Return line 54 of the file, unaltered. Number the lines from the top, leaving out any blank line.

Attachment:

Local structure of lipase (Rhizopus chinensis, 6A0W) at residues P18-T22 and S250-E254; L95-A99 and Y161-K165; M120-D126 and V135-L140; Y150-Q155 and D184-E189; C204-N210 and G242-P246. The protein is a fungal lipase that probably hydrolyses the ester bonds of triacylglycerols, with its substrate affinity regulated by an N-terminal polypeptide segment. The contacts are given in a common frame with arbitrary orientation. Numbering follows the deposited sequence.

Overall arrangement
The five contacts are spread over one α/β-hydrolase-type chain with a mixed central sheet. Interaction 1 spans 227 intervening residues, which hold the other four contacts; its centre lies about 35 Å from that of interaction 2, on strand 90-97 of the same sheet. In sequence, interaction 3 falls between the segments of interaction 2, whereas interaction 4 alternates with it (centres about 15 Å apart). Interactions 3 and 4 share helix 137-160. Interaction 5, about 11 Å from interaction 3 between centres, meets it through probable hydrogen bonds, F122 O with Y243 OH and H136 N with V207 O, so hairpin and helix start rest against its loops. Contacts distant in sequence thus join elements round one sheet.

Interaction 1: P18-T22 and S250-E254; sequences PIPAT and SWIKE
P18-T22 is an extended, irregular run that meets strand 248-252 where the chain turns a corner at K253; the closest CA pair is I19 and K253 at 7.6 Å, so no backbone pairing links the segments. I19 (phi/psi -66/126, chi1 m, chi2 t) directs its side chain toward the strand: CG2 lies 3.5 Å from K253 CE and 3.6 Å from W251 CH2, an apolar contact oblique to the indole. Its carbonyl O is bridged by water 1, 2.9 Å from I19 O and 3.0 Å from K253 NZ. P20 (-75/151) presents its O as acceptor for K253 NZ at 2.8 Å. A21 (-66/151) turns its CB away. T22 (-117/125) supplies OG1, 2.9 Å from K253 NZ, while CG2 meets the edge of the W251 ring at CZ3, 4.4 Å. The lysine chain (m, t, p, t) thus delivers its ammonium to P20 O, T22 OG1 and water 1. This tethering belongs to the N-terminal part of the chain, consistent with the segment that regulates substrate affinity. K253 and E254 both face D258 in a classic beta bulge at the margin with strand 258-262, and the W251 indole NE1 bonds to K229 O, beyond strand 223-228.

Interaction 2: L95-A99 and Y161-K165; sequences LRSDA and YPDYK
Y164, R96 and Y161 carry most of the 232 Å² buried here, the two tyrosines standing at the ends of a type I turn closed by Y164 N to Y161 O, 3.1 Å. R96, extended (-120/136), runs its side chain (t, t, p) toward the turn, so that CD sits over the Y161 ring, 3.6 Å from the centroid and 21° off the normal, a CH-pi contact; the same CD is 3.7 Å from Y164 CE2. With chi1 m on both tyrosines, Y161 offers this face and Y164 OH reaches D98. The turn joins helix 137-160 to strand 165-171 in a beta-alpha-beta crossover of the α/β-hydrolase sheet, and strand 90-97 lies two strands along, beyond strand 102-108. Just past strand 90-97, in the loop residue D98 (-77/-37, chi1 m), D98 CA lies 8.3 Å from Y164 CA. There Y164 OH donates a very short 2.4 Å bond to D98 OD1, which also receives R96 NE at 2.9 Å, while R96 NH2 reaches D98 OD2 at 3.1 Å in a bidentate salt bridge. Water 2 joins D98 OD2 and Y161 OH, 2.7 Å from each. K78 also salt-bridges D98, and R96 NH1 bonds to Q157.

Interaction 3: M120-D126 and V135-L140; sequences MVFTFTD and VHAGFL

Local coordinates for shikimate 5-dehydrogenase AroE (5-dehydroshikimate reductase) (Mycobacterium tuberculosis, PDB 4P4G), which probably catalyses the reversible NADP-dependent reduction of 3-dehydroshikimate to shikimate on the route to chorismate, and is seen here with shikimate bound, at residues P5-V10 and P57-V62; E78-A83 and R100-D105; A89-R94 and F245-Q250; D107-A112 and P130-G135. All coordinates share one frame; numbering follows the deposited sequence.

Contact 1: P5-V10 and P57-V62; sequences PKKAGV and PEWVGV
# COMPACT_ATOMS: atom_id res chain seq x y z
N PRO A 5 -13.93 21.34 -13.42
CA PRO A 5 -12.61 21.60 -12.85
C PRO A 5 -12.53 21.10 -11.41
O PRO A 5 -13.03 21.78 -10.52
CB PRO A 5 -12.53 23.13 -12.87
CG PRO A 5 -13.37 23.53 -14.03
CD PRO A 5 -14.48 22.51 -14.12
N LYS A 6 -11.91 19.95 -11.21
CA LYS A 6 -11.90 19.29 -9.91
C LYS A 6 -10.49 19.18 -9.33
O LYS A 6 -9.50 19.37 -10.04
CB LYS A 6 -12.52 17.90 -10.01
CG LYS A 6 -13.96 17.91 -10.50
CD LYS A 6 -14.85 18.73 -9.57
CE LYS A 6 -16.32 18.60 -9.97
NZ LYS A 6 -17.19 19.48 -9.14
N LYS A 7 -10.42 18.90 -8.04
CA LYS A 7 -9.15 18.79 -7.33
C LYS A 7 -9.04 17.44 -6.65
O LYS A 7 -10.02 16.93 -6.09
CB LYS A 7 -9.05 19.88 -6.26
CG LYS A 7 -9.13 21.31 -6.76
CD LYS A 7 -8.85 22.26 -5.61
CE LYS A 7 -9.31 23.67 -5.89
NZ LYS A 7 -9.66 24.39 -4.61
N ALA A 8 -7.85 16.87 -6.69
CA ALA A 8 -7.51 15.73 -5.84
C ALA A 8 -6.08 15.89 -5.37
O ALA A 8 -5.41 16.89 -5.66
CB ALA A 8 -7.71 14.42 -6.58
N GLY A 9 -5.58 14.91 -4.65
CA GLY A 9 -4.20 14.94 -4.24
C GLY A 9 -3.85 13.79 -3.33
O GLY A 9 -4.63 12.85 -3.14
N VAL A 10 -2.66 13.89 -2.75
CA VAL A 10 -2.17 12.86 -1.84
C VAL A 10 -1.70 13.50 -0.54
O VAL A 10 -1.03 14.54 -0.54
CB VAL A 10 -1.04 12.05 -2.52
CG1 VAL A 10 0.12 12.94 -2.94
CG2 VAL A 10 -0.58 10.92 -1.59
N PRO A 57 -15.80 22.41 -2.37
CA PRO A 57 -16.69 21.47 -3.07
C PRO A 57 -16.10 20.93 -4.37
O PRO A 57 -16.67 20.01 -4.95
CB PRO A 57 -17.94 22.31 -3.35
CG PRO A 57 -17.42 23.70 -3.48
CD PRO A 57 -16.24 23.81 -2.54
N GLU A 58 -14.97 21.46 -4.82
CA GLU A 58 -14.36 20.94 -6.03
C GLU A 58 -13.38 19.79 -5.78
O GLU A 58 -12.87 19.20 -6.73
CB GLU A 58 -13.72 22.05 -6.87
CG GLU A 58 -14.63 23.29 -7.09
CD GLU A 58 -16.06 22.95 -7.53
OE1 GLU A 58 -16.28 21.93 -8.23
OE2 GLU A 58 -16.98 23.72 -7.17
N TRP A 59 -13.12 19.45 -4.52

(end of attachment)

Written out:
CA PRO A 57 -16.69 21.47 -3.07